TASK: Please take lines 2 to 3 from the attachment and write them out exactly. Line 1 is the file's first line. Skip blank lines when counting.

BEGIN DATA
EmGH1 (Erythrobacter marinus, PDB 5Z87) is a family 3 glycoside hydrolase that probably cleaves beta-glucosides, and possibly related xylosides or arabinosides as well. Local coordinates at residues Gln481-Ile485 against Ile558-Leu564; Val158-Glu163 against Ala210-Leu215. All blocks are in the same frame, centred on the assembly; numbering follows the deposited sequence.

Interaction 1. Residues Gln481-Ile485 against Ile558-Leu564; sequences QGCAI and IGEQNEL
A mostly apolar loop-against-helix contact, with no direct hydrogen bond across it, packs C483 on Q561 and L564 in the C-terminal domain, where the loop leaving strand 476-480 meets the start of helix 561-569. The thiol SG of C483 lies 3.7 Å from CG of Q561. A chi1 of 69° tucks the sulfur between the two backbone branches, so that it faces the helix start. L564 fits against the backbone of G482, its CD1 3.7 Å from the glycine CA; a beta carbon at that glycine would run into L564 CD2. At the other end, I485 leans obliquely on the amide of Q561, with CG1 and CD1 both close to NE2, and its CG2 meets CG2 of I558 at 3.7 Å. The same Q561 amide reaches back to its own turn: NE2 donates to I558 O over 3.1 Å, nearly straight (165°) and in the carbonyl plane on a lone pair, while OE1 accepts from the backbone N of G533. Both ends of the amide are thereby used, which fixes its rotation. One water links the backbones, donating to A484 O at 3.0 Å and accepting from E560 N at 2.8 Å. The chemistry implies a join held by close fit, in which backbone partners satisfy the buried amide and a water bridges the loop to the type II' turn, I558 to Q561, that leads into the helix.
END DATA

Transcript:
Interaction 1. Residues Gln481-Ile485 against Ile558-Leu564; sequences QGCAI and IGEQNEL
A mostly apolar loop-against-helix contact, with no direct hydrogen bond across it, packs C483 on Q561 and L564 in the C-terminal domain, where the loop leaving strand 476-480 meets the start of helix 561-569. The thiol SG of C483 lies 3.7 Å from CG of Q561. A chi1 of 69° tucks the sulfur between the two backbone branches, so that it faces the helix start. L564 fits against the backbone of G482, its CD1 3.7 Å from the glycine CA; a beta carbon at that glycine would run into L564 CD2. At the other end, I485 leans obliquely on the amide of Q561, with CG1 and CD1 both close to NE2, and its CG2 meets CG2 of I558 at 3.7 Å. The same Q561 amide reaches back to its own turn: NE2 donates to I558 O over 3.1 Å, nearly straight (165°) and in the carbonyl plane on a lone pair, while OE1 accepts from the backbone N of G533. Both ends of the amide are thereby used, which fixes its rotation. One water links the backbones, donating to A484 O at 3.0 Å and accepting from E560 N at 2.8 Å. The chemistry implies a join held by close fit, in which backbone partners satisfy the buried amide and a water bridges the loop to the type II' turn, I558 to Q561, that leads into the helix.